• What about the future of sovereignty, of money and capitalism, as in the work of Philip Goodchild?
  • What is the future of the movements of Radical Orthodoxy and of radical death of God theology, whether in their original or contemporary manifestations?
  • What about the new sciences of information and complexity in thinkers like Mark C. Taylor and Michel Serres?
  • What about Continental philosophy of religion and our “companion species” in Donna Haraway?
  • What about “Post-Humanism”?
  • What is the future of continental Philosophy of religion and Judaism?
  • And Islam?
  • Or world religions generally?
  • What is the relationship between postmodernism, religion and postcolonialism?
  • What role can continental philosophy play in the future of religion?
  • In the professional study of religion?
  • How does continental philosophical theology relate to the ethnological and empirical-scientific study of religion?
  • How does continental philosophy of religion differ from traditional philosophy of religion?
  • Or from analytic philosophy of religion?
  • What is continental philosophy of religion anyway?
Hmmm.... cogs turning... ideas developing...

...wonder if I'll have a job by April 2011 in order to afford to go???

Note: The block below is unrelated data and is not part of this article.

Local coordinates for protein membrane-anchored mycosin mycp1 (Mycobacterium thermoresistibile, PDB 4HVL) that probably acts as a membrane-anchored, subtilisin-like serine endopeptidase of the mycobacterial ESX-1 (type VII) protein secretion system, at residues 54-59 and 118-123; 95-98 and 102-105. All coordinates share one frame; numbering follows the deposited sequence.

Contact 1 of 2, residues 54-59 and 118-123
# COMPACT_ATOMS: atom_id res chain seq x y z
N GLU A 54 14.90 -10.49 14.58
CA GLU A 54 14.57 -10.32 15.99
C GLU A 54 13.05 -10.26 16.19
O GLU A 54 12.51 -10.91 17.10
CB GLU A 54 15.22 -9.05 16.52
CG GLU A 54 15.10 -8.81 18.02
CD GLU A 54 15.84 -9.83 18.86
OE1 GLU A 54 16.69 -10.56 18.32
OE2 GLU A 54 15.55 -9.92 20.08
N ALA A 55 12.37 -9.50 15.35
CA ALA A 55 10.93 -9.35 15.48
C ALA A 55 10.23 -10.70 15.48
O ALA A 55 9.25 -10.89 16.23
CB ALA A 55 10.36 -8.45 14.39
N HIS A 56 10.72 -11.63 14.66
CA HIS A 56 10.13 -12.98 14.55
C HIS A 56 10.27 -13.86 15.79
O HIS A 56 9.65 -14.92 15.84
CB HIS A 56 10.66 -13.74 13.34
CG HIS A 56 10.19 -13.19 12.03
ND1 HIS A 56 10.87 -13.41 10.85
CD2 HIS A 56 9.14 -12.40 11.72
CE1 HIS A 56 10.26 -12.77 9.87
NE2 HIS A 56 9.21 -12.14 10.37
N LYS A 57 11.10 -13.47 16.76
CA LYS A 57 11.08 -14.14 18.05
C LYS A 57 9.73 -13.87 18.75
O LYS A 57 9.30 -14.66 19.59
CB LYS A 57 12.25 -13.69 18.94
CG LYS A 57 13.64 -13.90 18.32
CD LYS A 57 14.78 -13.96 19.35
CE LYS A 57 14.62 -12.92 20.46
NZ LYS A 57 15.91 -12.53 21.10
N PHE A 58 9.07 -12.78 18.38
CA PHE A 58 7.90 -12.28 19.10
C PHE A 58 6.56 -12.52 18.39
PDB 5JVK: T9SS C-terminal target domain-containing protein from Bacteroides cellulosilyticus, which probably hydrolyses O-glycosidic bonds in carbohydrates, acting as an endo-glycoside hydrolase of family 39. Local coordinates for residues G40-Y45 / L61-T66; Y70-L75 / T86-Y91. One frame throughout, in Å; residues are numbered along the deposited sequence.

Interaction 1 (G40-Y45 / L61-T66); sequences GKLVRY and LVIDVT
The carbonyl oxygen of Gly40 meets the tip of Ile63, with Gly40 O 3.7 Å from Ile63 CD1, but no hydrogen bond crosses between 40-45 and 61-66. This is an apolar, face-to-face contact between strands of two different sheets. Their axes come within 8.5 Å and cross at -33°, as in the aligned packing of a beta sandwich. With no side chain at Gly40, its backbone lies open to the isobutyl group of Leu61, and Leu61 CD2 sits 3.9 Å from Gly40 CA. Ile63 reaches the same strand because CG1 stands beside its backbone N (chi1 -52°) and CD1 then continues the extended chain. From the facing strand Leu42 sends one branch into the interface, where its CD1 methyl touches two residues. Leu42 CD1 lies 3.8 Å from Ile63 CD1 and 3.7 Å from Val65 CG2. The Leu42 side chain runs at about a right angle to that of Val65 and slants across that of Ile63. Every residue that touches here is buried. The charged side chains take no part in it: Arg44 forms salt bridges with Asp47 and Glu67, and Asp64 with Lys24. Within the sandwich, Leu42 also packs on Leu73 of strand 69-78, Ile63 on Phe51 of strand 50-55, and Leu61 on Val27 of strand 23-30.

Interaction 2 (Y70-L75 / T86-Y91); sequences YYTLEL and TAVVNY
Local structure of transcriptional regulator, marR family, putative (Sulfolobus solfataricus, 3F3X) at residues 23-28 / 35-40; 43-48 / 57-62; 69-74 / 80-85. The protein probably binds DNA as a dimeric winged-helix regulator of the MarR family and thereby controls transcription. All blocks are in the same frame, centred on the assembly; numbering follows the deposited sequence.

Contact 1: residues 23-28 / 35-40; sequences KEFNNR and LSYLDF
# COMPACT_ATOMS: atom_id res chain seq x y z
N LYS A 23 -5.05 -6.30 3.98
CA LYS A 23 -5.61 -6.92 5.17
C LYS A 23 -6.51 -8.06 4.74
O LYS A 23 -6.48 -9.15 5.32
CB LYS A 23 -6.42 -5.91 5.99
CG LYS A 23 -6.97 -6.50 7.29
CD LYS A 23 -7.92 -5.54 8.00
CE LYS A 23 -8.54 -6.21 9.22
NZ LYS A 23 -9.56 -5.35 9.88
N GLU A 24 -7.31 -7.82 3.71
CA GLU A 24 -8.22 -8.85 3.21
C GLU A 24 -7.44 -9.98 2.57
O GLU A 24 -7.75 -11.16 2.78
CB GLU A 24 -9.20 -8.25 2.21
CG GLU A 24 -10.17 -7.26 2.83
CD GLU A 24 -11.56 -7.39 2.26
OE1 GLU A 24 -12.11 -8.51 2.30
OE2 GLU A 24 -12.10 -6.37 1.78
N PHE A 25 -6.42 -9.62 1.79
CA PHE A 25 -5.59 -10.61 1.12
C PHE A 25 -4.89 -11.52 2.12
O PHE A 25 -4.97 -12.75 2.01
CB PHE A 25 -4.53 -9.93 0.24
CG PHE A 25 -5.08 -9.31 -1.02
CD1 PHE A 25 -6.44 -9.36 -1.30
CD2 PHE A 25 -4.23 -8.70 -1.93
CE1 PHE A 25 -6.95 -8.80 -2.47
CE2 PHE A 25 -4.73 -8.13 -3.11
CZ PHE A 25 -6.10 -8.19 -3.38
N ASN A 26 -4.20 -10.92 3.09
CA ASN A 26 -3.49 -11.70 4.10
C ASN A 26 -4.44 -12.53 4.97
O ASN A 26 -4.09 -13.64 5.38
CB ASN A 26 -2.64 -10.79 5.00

The call for papers asks for electronic copies of completed papers (previously unpublished and up to 3,000 words) to be subject to a double blind review by a selection committee, so include your name, paper title and contact information on a separate page. and put the paper title (but not name) on header or footer of each numbered page of the paper itself. These submissions are due by December 15, 2010 and should be sent to Acceptances will be made by February 15, 2011.

This information is also available on a (very hard on the eyes) website here.

What I'm Reading

One of the key figures in my doctoral thesis is James K.A. Smith, Associate Professor of Philosophy at Calvin College, Grand Rapids, Michigan. As well as blog Fors Clavigera (see here for an explanation of its title), he writes a What I'm Reading blog, which is actually the older of the two. Jamie describes What I'm Reading as "something between an annotated bibliography and a collection of book reviews." This is something that I'm going to try out with this blog.